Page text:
It Has To Be One Strike, You're Gone For Those Here Illegally
A version of this originally appeared in The Virginian-Pilot on August 5, 2010.
When we last saw Alfredo Ramos, he was sporting a smirk and an orange jumpsuit as he was led out of a Virginia Beach courtroom by sheriff's deputies.
Three years later, the Mexican man resides in a cell in the Greensville Correctional Center, where he is serving 24 years.
Taxpayers are picking up the annual tab for his room and board, which runs about $24,332.
Ramos, you might recall, was the drunk who in March of 2007 plowed into the rear of a car that was stopped at a light on Virginia Beach Boulevard. He killed Alison Kunhardt, 17, and Tessa Tranchant, 16.
It was bad enough that Ramos was in the U.S. illegally. Worse was news that he'd been arrested earlier and never asked about his immigration status.
The inconvenient truth is that if Ramos had been unceremoniously tossed out of the country after his first brush with American law enforcement Tessa and Ali would still be alive.
Yes, it's true that most drunken drivers in the United States are Americans. We're stuck with these homegrown hairballs. But there's no reason we should be dealing with repeat offenders who are here illegally.
Like Carlos Martinelly-Montano. He's a Bolivian who's allegedly an illegal immigrant. Two years ago, after one of two DUI convictions, Martinelly-Montano was turned over to the feds for deportation.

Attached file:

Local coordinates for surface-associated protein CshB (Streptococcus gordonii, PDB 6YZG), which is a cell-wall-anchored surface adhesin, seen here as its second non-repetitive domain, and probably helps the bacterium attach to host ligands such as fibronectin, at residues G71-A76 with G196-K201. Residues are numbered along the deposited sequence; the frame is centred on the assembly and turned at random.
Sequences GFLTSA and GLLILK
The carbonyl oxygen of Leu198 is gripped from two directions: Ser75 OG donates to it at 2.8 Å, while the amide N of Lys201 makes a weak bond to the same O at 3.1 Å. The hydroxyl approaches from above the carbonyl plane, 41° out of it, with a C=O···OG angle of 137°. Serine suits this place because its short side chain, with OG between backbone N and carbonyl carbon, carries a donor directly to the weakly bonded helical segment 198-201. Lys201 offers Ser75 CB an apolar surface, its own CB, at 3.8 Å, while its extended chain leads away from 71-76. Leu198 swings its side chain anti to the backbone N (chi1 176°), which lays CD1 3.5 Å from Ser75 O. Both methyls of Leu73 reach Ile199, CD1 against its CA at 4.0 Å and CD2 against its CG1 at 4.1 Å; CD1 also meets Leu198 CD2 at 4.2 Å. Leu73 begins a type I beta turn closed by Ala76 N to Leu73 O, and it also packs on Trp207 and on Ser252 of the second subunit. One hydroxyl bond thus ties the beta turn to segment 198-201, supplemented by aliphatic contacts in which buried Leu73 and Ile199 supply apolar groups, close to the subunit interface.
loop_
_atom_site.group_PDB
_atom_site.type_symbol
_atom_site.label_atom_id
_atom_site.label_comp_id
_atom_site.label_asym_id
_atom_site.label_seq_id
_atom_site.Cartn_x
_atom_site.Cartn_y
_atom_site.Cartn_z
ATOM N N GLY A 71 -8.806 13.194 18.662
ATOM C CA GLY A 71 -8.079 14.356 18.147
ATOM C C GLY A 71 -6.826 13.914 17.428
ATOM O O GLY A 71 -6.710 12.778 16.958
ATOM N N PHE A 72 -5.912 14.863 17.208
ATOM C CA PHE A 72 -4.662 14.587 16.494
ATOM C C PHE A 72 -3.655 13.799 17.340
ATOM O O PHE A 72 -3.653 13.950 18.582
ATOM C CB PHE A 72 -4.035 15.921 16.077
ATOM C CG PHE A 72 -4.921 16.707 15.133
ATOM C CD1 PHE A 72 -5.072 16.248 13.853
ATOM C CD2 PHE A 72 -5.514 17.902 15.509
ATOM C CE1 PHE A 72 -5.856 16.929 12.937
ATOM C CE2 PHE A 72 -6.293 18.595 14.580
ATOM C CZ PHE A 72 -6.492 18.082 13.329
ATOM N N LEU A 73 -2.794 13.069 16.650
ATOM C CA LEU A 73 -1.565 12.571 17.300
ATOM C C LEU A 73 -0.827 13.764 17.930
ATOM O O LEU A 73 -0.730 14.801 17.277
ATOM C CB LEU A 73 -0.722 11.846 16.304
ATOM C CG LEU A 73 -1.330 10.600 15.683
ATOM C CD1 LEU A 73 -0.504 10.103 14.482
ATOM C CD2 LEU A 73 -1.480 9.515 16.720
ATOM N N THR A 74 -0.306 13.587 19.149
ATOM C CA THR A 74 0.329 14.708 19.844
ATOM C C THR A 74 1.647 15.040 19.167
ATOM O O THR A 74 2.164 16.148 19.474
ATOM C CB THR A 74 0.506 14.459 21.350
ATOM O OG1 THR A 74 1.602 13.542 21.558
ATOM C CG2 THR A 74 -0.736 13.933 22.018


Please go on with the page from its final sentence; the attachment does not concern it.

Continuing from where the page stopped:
If only they had acted.
Instead, Martinelly-Montano was released. He was still waiting for a hearing last weekend when, according to police, he got drunk and drove a 1997 Subaru Outback. No, he didn't have a driver's license.
On Sunday morning, Martinelly-Montano's vehicle reportedly hit a Toyota head-on. One passenger was killed, and two others were flown to the hospital in critical condition.
Martinelly-Montano is lucky in a way. The woman who died was a 66-year-old Benedictine nun, Sister Denise Mosier.
That means when Martinelly-Montano goes to trial, there may not be sobbing parents or heartbroken young siblings in the courtroom as there were in Virginia Beach when Ramos' case was heard.
In fact, there may be entreaties from religious types, asking for forgiveness for the accused.
A report in The Washington Post this week quoted a spokeswoman for the Benedictine Sisters objecting to publicity about Martinelly-Montano's immigration status.
"He's a child of God..." began Sister Glenda Smith.
According to news reports, friends of Mosier say that if she had survived the accident, she surely would have forgiven Martinelly-Montano and urged him to get help for his alcohol problems.
That's nice. But it doesn't matter. Forgiveness is a personal virtue, not something the justice system routinely doles out.
In fact, the Prince William County commonwealth's attorney, Paul Ebert, who spent some time in Hampton Roads when he prosecuted the Beltway sniper cases a few years ago, doesn't seem predisposed toward mercy.
Ebert said this week that he will ask a grand jury to indict Martinelly-Montano for murder - he's currently charged with manslaughter - because the suspect killed Mosier while committing a felony: his third DUI.
Go for it, Mr. Ebert.
If it turns out that Martinelly-Montano really was drunk at 8 on a Sunday morning, if he did kill one woman and gravely injure two others, he should be prosecuted, convicted and moved into Ramos' densely populated neighborhood.
Still, we all know what's coming: tedious arguments from the open-borders crowd, who will insist that being an illegal immigrant had nothing to do with this crime.
Sorry. It had everything to do with it.
If Martinelly-Montano had been deported after his first run-in with the law, he'd be in Bolivia right now. And not in the news.